Notice may only need to be served on a single adjoining owner on a straightforward scheme or minor project. However, depending on the size, location and surroundings, you might be required to serve notice on a considerably higher number.
Each project would be reviewed and assessed on its particular merits.
Despite commonly being referred to as the Party Wall Act it does cover other matters, an equally important aspect of the Act is the 3 letter abbreviation of the Latin term et cetera.
This is because the Act does not just cover works intended on or to existing party walls. There are other aspects of the Act that require as much, if not more, consideration when it comes to developing a site or building an extension.
There are three main sections that relate to an owner wishing to undertake works which might fall under the Act;
Here are a few specific examples:
Whether works to an existing party wall require notice depends on the extent of the works required. Generally when there is a possibility that the proposed works could cause damage or inconvenience to the neighbour then notice would be required to be served.
Examples would include;
More minor works, such as securing bookshelves, inserting plug sockets or re-plastering wouldn’t require notice to be given.
A party structure relates to vertical and horizontal structures such as floors, walls or ceilings that are ‘party’ to the land or building directly above, below or adjacent to where works are proposed.
This would include the redevelopment of the upper parts of communal flats where separate floors are under different ownership. That said, the works would fall under the same section of the Act, which generally applies when works are proposed to an existing wall or structure.
If a new wall or party fence wall is intended to be constructed on or astride a boundary line, this would fall under the Act.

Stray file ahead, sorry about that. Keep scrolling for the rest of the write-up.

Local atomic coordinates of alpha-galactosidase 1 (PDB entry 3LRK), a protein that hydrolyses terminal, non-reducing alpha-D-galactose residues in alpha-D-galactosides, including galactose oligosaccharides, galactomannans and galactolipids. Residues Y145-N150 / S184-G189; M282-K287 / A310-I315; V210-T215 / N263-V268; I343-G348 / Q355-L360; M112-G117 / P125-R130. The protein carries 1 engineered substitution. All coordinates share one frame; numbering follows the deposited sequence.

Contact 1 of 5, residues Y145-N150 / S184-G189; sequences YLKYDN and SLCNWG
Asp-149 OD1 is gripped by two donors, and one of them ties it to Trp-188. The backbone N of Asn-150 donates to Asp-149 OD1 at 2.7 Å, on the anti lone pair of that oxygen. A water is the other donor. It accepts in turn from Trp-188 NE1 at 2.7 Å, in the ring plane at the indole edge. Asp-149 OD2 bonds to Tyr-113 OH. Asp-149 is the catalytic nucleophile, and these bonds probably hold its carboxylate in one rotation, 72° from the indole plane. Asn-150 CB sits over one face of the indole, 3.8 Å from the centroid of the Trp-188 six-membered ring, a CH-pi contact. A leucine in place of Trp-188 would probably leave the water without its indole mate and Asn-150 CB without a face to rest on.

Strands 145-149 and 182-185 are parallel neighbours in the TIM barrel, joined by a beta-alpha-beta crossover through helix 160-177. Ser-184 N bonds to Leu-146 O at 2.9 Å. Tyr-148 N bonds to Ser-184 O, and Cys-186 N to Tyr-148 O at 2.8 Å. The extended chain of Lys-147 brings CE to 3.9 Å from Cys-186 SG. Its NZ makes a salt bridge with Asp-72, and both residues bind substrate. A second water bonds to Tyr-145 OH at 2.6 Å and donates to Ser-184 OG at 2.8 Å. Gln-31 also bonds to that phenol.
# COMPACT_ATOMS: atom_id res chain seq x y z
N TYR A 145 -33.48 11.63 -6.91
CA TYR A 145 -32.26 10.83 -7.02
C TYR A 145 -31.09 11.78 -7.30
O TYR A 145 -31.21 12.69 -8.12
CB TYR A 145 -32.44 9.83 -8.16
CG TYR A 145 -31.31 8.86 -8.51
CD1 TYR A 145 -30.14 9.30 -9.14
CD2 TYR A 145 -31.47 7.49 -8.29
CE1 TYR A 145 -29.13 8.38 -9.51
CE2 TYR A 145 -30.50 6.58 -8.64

In these cases, the Act permits the owner to build a new wall astride the boundary, as long as the Adjoining Owner consents to this.
Often it is to the benefit of both parties to do this as it maximises the available space available for any development as well as forming a clear and defined boundary between the two properties.
However, this would require the express written consent of the neighbouring owner. Should this not be forthcoming, the owner of the building would only be able to build a new wall if it was wholly on their land.
Anyone intending to undertake works that require new foundations to be installed at or near to a boundary should serve notice.
A standard 3m rule applies for any excavation within 3m of any part of a neighbours building or structure where the excavation is proposed to be lower than the foundations of the existing structure.
On occasion, this can be extended to 6m if ‘special’ foundations such as piled foundations are proposed and even then only under certain circumstances.
If a line drawn downward at a 45-degree angle from the base of the neighbour’s foundations in the direction of the proposed excavation intersects the proposed new foundation then notice would be required.
Party Wall matters can get quite complicated. Determining whether the Act is applicable to any building or development works does require in-depth knowledge of the Act and how it applies.
If you are in any doubt, contact us at TPG and we can we can advise you on whether notice is necessary.
In Part 2, we’ll take a look at serving a notice, appointing surveyors, the timescales involved, and the Party Wall Award document.